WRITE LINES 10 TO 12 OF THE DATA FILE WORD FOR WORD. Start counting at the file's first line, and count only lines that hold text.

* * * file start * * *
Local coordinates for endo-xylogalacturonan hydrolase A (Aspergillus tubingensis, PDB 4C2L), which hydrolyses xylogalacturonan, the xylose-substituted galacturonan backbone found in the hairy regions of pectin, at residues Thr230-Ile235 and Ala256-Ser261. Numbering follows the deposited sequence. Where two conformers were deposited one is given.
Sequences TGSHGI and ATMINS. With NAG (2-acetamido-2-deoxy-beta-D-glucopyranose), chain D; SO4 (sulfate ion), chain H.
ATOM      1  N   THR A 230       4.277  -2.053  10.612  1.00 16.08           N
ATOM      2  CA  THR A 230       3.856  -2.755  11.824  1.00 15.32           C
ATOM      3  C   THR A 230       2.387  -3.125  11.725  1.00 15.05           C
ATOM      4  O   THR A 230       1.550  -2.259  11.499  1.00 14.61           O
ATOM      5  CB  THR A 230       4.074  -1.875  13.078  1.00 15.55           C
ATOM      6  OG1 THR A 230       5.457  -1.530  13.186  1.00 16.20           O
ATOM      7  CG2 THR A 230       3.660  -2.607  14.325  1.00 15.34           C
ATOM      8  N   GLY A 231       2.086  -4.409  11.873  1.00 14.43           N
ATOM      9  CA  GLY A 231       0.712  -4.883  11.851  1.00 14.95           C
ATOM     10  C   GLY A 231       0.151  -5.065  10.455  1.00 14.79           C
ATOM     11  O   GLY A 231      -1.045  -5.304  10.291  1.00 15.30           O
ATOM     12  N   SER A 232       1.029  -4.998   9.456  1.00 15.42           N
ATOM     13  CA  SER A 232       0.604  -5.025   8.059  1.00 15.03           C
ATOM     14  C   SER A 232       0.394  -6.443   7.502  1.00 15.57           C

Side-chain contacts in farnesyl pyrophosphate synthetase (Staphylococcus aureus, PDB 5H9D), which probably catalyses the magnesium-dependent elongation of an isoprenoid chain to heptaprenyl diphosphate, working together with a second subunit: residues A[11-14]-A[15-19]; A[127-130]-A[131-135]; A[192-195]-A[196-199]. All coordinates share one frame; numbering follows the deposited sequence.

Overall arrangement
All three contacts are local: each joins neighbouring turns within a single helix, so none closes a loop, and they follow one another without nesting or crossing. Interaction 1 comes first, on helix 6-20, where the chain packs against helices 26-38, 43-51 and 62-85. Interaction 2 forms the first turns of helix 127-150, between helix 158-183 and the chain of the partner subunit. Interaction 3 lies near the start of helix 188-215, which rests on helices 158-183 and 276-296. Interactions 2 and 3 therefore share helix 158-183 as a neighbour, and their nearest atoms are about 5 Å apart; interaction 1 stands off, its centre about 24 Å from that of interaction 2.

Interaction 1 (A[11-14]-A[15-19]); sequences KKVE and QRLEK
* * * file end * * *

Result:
ATOM      8  N   GLY A 231       2.086  -4.409  11.873  1.00 14.43           N
ATOM      9  CA  GLY A 231       0.712  -4.883  11.851  1.00 14.95           C
ATOM     10  C   GLY A 231       0.151  -5.065  10.455  1.00 14.79           C